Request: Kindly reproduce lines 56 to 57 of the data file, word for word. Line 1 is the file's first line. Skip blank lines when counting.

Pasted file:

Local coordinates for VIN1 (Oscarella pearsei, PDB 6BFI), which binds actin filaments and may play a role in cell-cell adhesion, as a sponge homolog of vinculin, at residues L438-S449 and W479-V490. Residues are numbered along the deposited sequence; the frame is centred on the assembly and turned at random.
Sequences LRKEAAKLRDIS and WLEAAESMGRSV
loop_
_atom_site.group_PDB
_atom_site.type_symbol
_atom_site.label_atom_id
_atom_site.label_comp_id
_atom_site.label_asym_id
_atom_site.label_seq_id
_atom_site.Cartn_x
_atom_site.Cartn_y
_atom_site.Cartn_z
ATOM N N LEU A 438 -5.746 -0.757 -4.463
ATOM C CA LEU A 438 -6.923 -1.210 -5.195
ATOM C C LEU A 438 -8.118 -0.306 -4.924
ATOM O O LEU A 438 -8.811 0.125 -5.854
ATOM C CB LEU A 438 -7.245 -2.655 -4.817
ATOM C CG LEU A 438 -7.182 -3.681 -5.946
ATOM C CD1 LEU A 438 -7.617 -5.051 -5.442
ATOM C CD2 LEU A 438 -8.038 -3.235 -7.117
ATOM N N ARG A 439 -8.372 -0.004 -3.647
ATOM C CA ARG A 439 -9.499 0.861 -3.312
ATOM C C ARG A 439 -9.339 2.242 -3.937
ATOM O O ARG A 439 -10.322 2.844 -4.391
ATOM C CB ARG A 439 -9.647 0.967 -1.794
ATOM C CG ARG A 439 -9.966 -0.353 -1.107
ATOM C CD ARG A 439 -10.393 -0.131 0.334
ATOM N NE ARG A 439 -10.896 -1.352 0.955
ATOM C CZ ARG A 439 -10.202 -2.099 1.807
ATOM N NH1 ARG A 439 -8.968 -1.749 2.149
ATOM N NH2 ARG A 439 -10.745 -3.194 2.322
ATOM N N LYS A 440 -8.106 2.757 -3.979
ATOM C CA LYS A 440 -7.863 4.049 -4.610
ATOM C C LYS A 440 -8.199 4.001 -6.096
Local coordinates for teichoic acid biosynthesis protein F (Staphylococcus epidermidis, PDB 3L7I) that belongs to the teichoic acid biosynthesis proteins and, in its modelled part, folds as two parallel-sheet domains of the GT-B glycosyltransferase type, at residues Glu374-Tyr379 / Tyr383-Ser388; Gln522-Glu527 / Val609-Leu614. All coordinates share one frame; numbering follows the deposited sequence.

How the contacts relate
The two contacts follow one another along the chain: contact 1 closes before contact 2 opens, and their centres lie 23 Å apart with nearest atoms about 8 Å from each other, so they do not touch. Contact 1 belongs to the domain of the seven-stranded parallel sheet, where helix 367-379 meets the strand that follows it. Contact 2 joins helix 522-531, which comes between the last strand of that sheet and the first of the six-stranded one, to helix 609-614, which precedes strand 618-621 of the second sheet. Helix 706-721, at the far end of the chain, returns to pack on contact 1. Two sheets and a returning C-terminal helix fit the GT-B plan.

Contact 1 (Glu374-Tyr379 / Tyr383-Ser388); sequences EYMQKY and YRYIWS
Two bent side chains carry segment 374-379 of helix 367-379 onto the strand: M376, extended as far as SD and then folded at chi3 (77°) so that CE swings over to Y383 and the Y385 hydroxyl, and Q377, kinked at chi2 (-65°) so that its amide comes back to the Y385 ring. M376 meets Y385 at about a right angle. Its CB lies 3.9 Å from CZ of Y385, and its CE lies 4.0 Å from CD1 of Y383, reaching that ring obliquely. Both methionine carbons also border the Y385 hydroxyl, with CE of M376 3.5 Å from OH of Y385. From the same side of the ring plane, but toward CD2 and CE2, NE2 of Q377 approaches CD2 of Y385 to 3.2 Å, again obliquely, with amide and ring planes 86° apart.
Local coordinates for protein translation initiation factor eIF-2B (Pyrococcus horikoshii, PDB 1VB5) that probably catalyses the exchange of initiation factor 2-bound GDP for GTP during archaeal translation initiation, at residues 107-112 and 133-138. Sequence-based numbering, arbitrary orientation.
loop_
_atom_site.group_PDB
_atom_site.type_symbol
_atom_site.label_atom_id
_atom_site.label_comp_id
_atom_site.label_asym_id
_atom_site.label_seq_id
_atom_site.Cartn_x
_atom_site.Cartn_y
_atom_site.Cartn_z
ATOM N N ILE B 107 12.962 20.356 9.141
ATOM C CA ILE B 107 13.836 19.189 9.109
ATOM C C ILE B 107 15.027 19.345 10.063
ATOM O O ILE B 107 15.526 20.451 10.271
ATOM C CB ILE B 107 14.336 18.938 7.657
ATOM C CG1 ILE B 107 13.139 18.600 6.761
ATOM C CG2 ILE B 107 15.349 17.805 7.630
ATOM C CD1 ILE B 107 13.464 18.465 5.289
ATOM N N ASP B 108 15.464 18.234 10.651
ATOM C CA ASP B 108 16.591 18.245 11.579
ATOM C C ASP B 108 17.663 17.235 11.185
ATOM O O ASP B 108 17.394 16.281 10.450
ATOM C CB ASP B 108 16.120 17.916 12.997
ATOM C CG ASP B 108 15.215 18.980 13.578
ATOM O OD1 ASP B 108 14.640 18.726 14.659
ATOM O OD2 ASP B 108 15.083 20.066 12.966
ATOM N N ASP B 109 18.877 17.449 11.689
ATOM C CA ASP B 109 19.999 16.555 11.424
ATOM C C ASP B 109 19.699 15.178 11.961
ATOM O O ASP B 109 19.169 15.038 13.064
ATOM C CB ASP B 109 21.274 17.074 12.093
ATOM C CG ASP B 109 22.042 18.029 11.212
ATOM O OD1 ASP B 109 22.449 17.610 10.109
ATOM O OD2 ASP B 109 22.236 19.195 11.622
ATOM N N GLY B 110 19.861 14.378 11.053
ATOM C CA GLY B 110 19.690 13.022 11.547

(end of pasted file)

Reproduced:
ATOM C CG1 ILE B 107 13.139 18.600 6.761
ATOM C CG2 ILE B 107 15.349 17.805 7.630